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Through a Howling Wilderness

Benedict Arnold's March to Quebec, 1775

Thomas A. Desjardin

St. Martin's Griffin

In September 1775, eleven hundred soldiers boarded ships in Newburyport, bound for the Maine wilderness. They were American colonists who had volunteered for a secret mission to paddle and march nearly two hundred miles through some of the wildest country in the colonies and seize the fortress city of Quebec, the last British stronghold in Canada.

The march, under the command of Colonel Benedict Arnold, proved to be a tragic journey. Before they reached the outskirts of Quebec, hundreds died from hypothermia, drowning, small pox, lightning strikes, exposure, and starvation. The survivors ate dogs, shoes, clothing, leather, cartridge boxes, shaving soap, and lip salve. Their trek toward Quebec was nearly twice the length shown on their maps. In the midst of the journey, the most unlikely of events befell them: a hurricane. The rains fell in such torrents that their boats floated off or sunk, taking their meager provisions along, and then it began to snow. The men woke up frozen in their tattered clothing. One third of the force deserted, returning to Massachusetts. Of those remaining, more than four hundred were killed, wounded, or taken prisoner.

Finally, in the midst of a raging blizzard, those remaining attacked Quebec. In the assault, their wet muskets failed to fire. Undaunted, they overtook the first of two barricades and pressed on toward the other, nearly taking Canada from the British. Demonstrating Benedict Arnold's prowess as a military strategist, the attack on Quebec accomplished another goal for the colonial army: It forced the British to commit thousands of troops to Canada, subsequently weakening the British hand against George Washington.

A great military history about the early days of the American Revolution, Through a Howling Wilderness is also a timeless adventure narrative that tells of heroic acts, men pitted against nature's fury, and a fledgling nation's fight against a tyrannical oppressor.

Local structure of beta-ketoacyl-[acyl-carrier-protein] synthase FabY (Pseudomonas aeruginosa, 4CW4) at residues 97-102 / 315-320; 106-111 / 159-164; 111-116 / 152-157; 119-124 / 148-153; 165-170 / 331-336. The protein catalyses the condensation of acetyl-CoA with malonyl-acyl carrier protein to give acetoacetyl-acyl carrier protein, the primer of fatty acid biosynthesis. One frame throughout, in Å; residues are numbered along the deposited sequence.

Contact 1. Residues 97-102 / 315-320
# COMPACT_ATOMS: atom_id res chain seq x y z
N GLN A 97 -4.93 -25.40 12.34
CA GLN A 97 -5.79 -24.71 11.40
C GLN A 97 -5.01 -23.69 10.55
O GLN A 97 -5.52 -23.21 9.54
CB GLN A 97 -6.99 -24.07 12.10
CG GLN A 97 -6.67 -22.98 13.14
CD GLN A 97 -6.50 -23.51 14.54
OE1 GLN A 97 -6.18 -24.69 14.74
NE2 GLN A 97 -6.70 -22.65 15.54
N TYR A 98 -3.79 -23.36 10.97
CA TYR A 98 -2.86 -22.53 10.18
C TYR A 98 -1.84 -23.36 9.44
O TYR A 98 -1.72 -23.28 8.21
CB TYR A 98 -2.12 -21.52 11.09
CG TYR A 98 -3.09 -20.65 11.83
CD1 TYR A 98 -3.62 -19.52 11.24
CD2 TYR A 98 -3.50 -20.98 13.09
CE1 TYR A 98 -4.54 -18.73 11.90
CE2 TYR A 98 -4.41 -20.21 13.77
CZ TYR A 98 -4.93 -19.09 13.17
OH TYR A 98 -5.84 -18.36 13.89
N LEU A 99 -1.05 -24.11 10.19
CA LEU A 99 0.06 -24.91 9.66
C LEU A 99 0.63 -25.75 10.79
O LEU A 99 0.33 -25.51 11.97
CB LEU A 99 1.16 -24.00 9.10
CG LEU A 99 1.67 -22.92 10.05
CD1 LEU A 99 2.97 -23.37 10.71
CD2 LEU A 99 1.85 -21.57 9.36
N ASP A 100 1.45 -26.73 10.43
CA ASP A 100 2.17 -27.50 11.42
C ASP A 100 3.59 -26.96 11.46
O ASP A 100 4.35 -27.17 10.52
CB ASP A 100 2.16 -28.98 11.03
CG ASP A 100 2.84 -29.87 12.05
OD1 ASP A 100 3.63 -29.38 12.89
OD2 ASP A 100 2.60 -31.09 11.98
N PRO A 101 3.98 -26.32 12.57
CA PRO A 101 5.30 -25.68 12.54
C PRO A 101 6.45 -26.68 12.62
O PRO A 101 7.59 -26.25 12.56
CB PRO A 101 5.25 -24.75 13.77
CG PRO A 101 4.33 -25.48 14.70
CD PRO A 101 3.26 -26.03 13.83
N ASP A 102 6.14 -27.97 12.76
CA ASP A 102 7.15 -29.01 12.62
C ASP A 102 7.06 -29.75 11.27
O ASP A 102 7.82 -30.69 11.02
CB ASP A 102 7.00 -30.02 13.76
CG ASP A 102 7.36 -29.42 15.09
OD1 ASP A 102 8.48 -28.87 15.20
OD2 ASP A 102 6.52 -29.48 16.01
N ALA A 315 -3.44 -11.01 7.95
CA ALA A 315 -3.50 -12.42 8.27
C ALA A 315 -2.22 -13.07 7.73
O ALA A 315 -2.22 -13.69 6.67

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Praise for Through a Howling Wilderness

"Desjardin is able to portray fascinating, vivid characters, more human and more credible than the leaders who organized the expedition."--Associated Press
 
"[A] stirring account...Desjardin has salted his account with great bits of regional history."--The Boston Globe
 
"In an age of bloated, overstuffed history books...Desjardin has pulled off this feat in just 240 pages of terse, well-hewn prose."--The Bangor Daily News
 
"Thoroughly researched and well written, this is likely to be the standard history of the campaign for some time to come."--Booklist
 
"Desjardin recounts the march in descriptive, detailed prose studded with visceral imagery . . . A vivid narrative of a vital American event.'"--Kirkus Reviews
 
"[A] highly readable book."--The Journal Star
 
"One of the great adventure sagas in American history . . . This is a story that helped shape the American Revolution, dramatically told in this highly readable new book."--James Kirby Martin, author of the award-winning Benedict Arnold, Revolutionary Hero: An American Warrior Reconsidered
 
"A model of accessible, vigorous narrative history, Through a Howling Wilderness re-creates an important but largely forgotten episode in early American history and tells a fascinating story in the bargain."--Jackson Lears, Board of Governors Professor of History, Rutgers University

Reviews from Goodreads

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ABOUT THE AUTHOR

  • Thomas A. Desjardin

  • THOMAS DESJARDIN is the Historic Site Specialist for the State of Maine. He is the author of Stand Firm, Ye Boys from Maine: The 20th Maine and the Gettysburg Campaign and These Honored Dead: How the Story of Gettysburg Shaped American Memory.
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    Through a Howling Wilderness

    Benedict Arnold's March to Quebec, 1775

    Thomas A. Desjardin

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    St. Martin's Griffin

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